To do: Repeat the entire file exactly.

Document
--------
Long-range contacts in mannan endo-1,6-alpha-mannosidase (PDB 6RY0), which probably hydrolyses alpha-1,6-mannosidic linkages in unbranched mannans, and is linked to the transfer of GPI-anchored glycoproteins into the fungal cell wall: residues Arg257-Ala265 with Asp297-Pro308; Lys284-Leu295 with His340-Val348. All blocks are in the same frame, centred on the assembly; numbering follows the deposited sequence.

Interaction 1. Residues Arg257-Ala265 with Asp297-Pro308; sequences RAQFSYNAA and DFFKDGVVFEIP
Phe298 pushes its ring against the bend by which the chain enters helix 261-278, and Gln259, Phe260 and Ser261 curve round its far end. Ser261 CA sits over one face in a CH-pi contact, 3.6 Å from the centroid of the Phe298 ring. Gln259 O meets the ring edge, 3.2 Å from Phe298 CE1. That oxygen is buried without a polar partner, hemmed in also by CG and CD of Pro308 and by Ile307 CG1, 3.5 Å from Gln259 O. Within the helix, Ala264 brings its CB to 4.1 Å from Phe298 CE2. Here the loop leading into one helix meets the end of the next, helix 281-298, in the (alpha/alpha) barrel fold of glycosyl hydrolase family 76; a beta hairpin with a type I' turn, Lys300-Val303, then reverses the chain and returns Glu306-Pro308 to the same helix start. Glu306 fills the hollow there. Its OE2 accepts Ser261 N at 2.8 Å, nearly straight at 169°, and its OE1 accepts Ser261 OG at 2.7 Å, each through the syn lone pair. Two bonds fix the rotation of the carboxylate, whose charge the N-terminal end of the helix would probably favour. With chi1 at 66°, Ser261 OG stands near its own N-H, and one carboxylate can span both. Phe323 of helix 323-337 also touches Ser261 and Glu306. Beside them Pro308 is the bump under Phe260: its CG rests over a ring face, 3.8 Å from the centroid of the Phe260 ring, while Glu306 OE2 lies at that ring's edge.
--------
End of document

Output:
Long-range contacts in mannan endo-1,6-alpha-mannosidase (PDB 6RY0), which probably hydrolyses alpha-1,6-mannosidic linkages in unbranched mannans, and is linked to the transfer of GPI-anchored glycoproteins into the fungal cell wall: residues Arg257-Ala265 with Asp297-Pro308; Lys284-Leu295 with His340-Val348. All blocks are in the same frame, centred on the assembly; numbering follows the deposited sequence.

Interaction 1. Residues Arg257-Ala265 with Asp297-Pro308; sequences RAQFSYNAA and DFFKDGVVFEIP
Phe298 pushes its ring against the bend by which the chain enters helix 261-278, and Gln259, Phe260 and Ser261 curve round its far end. Ser261 CA sits over one face in a CH-pi contact, 3.6 Å from the centroid of the Phe298 ring. Gln259 O meets the ring edge, 3.2 Å from Phe298 CE1. That oxygen is buried without a polar partner, hemmed in also by CG and CD of Pro308 and by Ile307 CG1, 3.5 Å from Gln259 O. Within the helix, Ala264 brings its CB to 4.1 Å from Phe298 CE2. Here the loop leading into one helix meets the end of the next, helix 281-298, in the (alpha/alpha) barrel fold of glycosyl hydrolase family 76; a beta hairpin with a type I' turn, Lys300-Val303, then reverses the chain and returns Glu306-Pro308 to the same helix start. Glu306 fills the hollow there. Its OE2 accepts Ser261 N at 2.8 Å, nearly straight at 169°, and its OE1 accepts Ser261 OG at 2.7 Å, each through the syn lone pair. Two bonds fix the rotation of the carboxylate, whose charge the N-terminal end of the helix would probably favour. With chi1 at 66°, Ser261 OG stands near its own N-H, and one carboxylate can span both. Phe323 of helix 323-337 also touches Ser261 and Glu306. Beside them Pro308 is the bump under Phe260: its CG rests over a ring face, 3.8 Å from the centroid of the Phe260 ring, while Glu306 OE2 lies at that ring's edge.